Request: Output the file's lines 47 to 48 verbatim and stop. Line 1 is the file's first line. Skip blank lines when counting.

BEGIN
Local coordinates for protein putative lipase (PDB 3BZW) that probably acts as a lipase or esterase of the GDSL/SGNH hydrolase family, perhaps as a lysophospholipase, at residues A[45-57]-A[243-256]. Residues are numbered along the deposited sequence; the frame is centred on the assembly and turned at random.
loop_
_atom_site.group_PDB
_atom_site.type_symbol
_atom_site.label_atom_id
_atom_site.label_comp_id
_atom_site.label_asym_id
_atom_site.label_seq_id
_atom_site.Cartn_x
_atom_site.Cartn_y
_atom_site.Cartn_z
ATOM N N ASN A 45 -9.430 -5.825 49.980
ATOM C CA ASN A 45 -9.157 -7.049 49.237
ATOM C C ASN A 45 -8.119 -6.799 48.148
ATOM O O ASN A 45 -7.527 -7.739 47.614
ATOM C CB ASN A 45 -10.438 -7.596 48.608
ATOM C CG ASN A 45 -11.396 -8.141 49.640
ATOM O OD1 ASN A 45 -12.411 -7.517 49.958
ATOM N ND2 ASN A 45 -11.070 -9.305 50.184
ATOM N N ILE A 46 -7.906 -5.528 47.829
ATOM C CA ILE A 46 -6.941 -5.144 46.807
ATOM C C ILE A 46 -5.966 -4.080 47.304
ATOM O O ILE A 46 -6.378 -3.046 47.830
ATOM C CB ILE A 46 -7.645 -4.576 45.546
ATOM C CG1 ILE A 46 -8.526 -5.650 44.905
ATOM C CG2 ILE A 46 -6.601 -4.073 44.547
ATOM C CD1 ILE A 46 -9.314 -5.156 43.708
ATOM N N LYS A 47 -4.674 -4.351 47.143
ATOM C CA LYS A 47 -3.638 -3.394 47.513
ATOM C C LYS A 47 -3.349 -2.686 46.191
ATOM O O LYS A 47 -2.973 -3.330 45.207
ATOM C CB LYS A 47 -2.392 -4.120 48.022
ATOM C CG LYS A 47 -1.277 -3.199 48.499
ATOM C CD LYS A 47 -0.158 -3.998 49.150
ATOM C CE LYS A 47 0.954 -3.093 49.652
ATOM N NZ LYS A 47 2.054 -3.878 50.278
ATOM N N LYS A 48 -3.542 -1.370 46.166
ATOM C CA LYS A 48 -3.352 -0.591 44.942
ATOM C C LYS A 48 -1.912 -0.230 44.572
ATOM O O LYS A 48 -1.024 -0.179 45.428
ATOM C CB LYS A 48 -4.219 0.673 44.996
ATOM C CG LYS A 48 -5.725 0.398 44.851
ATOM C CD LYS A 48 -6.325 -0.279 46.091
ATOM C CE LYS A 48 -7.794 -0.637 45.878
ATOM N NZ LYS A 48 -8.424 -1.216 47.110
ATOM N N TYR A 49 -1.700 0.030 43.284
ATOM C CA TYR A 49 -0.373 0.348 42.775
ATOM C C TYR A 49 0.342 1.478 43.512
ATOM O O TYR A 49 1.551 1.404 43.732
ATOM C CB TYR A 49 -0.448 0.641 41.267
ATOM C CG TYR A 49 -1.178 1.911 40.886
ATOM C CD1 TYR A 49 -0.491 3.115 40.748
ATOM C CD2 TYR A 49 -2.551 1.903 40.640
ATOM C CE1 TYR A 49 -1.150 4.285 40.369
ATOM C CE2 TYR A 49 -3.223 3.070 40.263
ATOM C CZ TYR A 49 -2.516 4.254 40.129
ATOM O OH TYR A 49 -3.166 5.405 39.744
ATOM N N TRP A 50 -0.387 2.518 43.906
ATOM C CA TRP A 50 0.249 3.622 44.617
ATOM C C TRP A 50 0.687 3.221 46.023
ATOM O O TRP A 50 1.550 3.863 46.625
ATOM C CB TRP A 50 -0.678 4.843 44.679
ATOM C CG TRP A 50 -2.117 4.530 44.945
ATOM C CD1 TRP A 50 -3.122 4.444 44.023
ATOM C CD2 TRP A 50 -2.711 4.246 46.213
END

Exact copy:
ATOM C CA TYR A 49 -0.373 0.348 42.775
ATOM C C TYR A 49 0.342 1.478 43.512